Writing for Saturday Extra, Anna Kelsey-Sugg reports the views of intensive care specialists Prof Ken Hillman and Dr Charlie Corke. They describe how different it could be when the medical profession, a distraught family and the dying loved-one all meet together at the pointy end of life.
The push for euthanasia and assisted suicide is based squarely on the proposition that each person’s right to act autonomously includes the right to end one’s life as and when one chooses. But, Dr Tony Walter argues, “The single-minded valuing of individual autonomy fails those whose deteriorating body or mind compromises this very autonomy.”
“Both the pro- and anti- euthanasia sides in the euthanasia debate are trying to persuade the public to affirm their stance. So how are they presenting their cases to the public?” In the form of personal stories, says Margaret Somerville, warning that some pro-euthanasia stories are certainly not good news.
This ‘Letter from Belgium’ of 2015 is a long, deep, profound musing on the realities of assisted dying in a country where it has become commonplace. Another thought-provoking contribution from The New Yorker magazine.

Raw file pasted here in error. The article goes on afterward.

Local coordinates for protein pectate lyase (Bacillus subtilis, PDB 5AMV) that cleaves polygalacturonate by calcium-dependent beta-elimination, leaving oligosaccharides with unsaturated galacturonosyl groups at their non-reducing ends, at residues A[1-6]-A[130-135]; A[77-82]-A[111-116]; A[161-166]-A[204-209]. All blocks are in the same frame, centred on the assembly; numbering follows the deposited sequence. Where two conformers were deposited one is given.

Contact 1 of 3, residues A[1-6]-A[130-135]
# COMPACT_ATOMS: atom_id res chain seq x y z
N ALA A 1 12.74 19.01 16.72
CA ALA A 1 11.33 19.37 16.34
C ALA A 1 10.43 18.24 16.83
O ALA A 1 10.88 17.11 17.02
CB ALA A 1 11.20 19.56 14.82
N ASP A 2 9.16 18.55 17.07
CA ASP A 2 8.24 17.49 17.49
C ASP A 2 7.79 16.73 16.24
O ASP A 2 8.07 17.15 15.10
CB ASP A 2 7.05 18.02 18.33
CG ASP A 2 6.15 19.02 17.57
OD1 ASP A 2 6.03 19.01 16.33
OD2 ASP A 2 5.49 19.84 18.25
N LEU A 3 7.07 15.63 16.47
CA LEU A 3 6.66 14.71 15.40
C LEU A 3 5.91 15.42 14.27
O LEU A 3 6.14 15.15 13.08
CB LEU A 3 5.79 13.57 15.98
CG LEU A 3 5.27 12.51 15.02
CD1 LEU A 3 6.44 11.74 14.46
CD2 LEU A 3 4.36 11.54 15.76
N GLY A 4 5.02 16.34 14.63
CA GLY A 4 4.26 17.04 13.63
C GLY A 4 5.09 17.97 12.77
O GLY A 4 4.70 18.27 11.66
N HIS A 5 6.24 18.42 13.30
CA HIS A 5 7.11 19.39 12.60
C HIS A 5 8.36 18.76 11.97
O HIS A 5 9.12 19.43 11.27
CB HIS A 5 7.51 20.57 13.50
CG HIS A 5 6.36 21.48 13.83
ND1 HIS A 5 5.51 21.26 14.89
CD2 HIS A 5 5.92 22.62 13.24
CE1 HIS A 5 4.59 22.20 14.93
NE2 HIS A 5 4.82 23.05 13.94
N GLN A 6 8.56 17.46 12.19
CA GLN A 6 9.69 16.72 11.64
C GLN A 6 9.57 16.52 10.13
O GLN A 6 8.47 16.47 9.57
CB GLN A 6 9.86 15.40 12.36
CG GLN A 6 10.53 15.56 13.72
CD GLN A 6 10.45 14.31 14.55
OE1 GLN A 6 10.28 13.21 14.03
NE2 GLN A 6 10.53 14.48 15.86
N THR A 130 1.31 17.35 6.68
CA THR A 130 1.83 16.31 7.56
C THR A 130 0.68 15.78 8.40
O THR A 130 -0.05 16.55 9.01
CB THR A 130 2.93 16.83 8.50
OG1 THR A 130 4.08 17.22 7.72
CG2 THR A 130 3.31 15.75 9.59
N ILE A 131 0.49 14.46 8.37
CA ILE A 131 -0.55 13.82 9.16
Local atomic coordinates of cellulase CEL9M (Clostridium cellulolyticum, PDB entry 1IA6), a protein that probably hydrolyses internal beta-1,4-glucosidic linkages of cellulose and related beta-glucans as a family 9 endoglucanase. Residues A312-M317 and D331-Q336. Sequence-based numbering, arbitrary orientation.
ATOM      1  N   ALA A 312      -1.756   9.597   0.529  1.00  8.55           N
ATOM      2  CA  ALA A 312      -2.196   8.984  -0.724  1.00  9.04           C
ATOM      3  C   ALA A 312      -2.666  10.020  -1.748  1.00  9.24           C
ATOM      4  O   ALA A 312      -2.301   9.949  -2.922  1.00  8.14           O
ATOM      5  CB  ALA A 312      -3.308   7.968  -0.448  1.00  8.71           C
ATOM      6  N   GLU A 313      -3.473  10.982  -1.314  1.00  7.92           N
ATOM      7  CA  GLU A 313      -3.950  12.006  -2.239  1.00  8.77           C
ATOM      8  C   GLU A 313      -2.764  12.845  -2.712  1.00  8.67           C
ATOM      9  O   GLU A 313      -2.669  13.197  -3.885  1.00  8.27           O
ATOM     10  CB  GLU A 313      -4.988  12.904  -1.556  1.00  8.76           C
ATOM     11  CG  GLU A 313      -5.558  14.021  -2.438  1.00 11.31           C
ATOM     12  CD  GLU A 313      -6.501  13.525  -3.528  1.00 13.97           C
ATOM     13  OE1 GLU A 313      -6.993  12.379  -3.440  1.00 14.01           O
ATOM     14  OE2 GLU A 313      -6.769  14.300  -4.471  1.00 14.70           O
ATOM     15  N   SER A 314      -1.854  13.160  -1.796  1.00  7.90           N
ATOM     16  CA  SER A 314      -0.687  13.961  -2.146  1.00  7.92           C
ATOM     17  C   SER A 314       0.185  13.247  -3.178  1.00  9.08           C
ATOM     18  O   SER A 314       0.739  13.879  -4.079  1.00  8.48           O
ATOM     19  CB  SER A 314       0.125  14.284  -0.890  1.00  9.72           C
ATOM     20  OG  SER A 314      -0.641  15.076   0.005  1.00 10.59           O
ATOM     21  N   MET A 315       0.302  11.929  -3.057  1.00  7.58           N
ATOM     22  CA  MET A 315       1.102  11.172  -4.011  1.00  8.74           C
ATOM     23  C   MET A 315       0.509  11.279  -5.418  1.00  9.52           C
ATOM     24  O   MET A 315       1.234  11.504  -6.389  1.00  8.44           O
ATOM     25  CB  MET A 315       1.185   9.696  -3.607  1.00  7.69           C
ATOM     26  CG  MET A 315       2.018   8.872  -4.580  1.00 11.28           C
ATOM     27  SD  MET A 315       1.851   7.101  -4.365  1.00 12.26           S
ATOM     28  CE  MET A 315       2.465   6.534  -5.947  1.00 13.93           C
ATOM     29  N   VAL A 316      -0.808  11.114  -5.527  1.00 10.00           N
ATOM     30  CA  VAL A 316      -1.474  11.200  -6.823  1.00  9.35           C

Toby Hall, CEO of St Vincent’s Health Australia, says too many doctors aren’t trained to have difficult conversations with patients, and too many patients believe dying is always ‘painful, undignified and traumatic’. This simply isn’t true for most people with access to good palliative care.
John Inge is glad his wife was not offered assisted suicide as an option: her final months were a deep blessing as they both discovered that even as death approaches, life can be ‘delicious’.
Tom Mortier’s mother was depressed and alone when she was euthanased in 2012. He writes, “We are rapidly changing into a society of absolute loneliness where we don’t want to take care of each other any more. And when we suffer, we ask our doctors to kill us, breaking fundamental biological and human laws. However, by doing this, we create new and insoluble problems.”